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Entries in separation (3)


Talking to your children about separation 

Scottish lawyer/mediator Scott Docherty has published an e-Book for parents: "How to talk to your kids about Separation", promoted by this attractive animation and available on Kindle for £3.12.

While admitting that he can't anticipate absolutely every likely question that children might raise, Scott's book covers a lot of very useful territory and should really help anyone facing this tricky issue.  He explains how in his work as a lawyer he prepares for making submissions by thinking through the situation in advance - a technique that could work just as well for a parent preparing for a tricky chat with a child.

The book covers a wide range of connected topics, such as dealing with separation anxiety and how mediation can help.  He points out that children aren't pawns to be squabbled over but vulnerable youngsters caught in a disturbing transition.  Their parents can do a lot to help them - or can make things much worse.

We await with interest his next publication: "How to talk to your ex after separation".


BBC Radio 4 Women's Hour Lone Parent Week

This week BBC Radio 4 is running a series of episodes on Lone Parenting during Women's Hour.

Monday's segment on lone parenting discussed the stigma of being a lone parent.

Tuesday's segment discussed the economics of single parenting.

Today Tamsin Greig had an episode on Single Parents: Negotiating Childcare. The programme discussed "how best to negotiate with the absent parent on issues of childcare – such as spending time with the children and holidays; setting rules on boundaries and discipline – from food to bedtimes and video games; how to make big decisions such as choosing schools; and how to provide a united front so the child doesn’t play you off against one another."

Women's Hour is on BBC Radio 4 FM weekdays 10:00am - 11:00am. Lone Parent Week will continue until Friday 11th May.

BBC Radio 4 programmes can be downloaded as podcasts. Podcasts are available to download for 7 days after the programme is broadcast. Alternatively you can listen again on BBC iPlayer.


FNF research maps "The Father's Journey"

David Lammy MP 'The Father's Journey' is a research report carried out jointly by Families Need Fathers and the Fatherhood Institute for the Westminster All-Party Parliamentary Group on Fatherhood.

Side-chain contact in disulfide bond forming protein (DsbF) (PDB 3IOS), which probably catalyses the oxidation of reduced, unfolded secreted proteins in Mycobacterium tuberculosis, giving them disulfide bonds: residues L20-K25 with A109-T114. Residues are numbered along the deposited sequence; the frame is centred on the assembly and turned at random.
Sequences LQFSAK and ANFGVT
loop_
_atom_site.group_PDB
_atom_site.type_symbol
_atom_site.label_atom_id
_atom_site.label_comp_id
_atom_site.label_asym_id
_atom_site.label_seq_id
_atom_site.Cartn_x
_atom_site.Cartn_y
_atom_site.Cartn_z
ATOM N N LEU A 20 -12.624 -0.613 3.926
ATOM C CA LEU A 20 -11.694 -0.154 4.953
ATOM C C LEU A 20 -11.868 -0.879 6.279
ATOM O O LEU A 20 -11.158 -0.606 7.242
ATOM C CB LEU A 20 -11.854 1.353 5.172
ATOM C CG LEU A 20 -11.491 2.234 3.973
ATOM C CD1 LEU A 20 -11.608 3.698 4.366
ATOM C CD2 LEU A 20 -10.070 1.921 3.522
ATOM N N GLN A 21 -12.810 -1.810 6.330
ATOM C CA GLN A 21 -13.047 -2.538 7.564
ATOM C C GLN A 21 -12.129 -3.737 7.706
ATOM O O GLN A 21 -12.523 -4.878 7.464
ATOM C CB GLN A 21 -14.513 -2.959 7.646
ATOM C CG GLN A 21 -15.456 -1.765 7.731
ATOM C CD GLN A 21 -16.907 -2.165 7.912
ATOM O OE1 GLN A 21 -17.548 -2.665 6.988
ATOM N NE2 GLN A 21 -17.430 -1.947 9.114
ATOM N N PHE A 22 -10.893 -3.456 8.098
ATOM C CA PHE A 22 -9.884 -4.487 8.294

The survey examined fathers' experiences in the years before and after separation, and their use of support services during this time.  The results revealed that separation can often have a dramatically negative impact upon a father's employment prospects, health and mental wellbeing, and that much work still needs to be done to ensure that these fathers can access the information and support they need.

Fathers who separate from their wives or partners face a tough transition which involves increased risk of unemployment, absence from work through sickness and declining mental health.  The survey of 295 separating and recently separated dads found that two-fifths (41%) had changed their working patterns in the year before separation, and just over half (53%) in the year following.

Overall, 11% of the fathers who responded to the employment questions became unemployed or were signed off sick in the pre-separation year, and 22% in the year after.  Those reporting changes in the year pre-separation were most likely to report moving to a different employer (46%), increased working hours (30%) and changing position within the same company (24%). Changes in the post-separation year were most likely to involve moving to a different employer (34%), becoming unemployed (33%) and being signed off work due to illness (19%).

Three-fifths of survey respondents (61%) said their mental health had worsened during the post-separation year, and 54% in the year before separation. Half (49%) said their relationship with their children was weaker in the year after separation (and 19% in the year before) – although interestingly, 35% said their relationship had improved post-separation (and 29% in the year before).

David Lammy, Chairman of the All-Party Parliamentary Group on Fatherhood, commented, "These are very worrying figures. They show the real need for public services to offer relationship support for all families, when times are good and when times are more difficult. The hidden suffering revealed by this report should not be ignored."